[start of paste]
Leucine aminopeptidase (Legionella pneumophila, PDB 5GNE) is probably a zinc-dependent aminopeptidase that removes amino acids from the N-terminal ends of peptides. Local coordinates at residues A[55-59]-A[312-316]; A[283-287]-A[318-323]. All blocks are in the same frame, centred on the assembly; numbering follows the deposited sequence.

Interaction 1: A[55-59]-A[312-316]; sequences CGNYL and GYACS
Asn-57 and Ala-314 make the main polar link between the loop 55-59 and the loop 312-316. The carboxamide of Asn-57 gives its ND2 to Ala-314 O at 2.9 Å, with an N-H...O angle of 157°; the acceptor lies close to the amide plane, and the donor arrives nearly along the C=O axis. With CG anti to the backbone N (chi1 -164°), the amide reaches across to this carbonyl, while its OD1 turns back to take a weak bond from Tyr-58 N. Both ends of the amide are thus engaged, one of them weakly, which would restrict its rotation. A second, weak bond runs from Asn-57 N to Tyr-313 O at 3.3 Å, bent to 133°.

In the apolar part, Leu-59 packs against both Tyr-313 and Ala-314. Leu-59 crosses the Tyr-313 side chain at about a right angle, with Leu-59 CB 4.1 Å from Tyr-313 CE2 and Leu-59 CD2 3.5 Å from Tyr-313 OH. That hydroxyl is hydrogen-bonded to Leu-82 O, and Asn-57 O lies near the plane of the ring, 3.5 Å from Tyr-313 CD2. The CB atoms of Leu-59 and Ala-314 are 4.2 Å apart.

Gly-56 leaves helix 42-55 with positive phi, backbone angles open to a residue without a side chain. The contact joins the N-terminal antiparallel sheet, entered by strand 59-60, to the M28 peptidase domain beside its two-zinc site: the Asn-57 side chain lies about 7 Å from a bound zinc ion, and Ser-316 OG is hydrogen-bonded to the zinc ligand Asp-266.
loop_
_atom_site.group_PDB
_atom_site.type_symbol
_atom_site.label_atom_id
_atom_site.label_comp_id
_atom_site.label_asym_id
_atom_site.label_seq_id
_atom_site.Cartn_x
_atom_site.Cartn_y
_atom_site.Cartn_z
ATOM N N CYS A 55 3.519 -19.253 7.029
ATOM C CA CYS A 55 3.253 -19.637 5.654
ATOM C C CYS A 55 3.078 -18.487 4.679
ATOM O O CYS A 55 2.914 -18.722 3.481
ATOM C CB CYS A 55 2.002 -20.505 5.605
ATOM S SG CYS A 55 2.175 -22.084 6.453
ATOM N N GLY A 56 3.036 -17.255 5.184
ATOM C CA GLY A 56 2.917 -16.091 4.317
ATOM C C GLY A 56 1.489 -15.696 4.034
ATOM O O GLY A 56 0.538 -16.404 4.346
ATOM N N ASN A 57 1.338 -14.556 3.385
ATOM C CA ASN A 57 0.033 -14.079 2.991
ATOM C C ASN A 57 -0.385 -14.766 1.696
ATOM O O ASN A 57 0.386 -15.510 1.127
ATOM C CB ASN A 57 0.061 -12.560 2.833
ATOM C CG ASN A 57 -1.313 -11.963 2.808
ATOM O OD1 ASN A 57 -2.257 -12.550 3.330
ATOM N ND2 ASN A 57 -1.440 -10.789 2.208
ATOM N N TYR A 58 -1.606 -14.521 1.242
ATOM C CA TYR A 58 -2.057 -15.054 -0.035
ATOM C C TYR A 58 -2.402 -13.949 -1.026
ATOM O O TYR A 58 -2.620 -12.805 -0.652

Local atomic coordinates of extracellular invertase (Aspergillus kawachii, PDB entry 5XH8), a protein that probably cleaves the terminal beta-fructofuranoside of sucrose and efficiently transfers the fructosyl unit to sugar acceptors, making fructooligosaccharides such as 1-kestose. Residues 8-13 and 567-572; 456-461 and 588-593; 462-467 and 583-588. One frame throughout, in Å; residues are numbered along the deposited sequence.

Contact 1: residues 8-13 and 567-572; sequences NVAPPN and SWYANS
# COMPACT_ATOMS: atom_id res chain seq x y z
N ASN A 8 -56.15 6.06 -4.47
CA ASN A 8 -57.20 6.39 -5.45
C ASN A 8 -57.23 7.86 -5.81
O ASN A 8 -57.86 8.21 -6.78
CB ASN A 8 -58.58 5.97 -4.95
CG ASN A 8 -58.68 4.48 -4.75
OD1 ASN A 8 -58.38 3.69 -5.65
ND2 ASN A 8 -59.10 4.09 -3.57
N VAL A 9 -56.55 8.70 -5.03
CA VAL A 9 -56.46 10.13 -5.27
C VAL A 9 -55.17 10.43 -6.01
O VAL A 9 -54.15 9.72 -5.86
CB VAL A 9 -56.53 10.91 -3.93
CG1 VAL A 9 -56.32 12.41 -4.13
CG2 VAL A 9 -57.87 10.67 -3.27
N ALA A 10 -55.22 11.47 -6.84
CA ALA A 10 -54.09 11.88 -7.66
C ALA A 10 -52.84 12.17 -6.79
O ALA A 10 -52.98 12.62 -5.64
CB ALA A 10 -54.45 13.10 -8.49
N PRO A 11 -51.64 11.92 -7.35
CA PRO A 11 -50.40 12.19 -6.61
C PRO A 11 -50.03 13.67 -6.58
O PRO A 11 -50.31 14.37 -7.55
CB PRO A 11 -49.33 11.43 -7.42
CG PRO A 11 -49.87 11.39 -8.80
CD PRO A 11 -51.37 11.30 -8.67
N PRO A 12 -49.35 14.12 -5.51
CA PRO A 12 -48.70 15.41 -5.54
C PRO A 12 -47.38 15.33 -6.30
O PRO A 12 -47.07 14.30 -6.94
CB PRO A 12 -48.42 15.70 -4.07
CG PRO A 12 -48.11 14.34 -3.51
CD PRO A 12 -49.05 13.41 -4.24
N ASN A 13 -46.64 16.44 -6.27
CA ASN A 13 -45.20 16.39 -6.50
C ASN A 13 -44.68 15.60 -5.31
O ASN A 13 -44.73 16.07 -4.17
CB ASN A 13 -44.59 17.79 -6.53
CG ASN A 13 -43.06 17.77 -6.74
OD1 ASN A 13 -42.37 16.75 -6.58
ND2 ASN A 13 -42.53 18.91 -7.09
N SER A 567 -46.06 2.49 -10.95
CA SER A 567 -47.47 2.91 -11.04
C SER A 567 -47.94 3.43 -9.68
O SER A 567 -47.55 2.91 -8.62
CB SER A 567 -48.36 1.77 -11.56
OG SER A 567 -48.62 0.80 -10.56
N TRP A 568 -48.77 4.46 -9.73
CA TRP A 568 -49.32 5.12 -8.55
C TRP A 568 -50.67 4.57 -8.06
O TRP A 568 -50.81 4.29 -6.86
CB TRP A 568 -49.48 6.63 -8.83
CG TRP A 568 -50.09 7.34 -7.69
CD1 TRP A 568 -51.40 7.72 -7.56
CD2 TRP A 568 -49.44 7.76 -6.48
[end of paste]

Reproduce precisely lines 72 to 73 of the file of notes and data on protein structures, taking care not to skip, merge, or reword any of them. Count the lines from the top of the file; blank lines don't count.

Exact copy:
CB PRO A 12 -48.42 15.70 -4.07
CG PRO A 12 -48.11 14.34 -3.51